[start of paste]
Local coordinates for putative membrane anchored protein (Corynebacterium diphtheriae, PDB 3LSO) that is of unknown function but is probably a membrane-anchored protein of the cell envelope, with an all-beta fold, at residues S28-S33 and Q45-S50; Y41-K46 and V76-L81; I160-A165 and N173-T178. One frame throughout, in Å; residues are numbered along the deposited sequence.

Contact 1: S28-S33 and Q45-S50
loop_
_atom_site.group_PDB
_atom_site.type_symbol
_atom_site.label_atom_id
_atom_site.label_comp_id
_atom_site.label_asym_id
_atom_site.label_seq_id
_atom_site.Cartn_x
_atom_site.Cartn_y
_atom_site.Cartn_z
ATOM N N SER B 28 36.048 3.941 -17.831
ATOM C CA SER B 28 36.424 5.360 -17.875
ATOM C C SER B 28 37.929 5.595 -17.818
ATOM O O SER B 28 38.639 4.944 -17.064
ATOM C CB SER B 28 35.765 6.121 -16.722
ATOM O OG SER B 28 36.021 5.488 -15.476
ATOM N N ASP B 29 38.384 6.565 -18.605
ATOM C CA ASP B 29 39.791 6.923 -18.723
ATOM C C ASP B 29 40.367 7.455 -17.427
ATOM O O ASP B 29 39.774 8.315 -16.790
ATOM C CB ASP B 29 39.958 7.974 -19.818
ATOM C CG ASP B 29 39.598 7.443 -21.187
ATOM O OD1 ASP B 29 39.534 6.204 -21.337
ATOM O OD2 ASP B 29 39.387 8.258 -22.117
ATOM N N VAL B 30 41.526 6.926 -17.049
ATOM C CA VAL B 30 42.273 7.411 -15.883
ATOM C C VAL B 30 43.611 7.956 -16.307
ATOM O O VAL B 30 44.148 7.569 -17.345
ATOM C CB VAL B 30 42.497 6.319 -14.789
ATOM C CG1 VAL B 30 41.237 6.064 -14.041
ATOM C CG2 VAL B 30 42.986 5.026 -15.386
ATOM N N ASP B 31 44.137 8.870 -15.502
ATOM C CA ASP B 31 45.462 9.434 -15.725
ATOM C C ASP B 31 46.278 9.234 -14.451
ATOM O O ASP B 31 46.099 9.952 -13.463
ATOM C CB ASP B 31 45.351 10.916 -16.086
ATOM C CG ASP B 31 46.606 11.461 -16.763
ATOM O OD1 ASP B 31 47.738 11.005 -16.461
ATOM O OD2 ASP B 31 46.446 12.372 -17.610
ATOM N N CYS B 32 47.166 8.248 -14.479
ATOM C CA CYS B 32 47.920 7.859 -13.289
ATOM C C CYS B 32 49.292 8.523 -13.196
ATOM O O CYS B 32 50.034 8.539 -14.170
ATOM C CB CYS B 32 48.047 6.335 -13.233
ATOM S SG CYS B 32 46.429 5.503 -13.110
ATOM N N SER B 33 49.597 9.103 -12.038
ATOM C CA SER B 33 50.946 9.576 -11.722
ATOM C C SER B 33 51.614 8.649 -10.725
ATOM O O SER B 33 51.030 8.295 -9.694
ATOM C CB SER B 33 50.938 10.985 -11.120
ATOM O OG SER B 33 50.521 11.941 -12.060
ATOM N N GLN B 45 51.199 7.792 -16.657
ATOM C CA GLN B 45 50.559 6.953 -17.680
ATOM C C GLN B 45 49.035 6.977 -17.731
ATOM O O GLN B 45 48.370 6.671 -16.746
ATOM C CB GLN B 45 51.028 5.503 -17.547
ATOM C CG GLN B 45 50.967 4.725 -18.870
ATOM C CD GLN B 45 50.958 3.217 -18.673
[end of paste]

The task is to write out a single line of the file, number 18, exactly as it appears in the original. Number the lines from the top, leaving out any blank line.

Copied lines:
ATOM O OG SER B 28 36.021 5.488 -15.476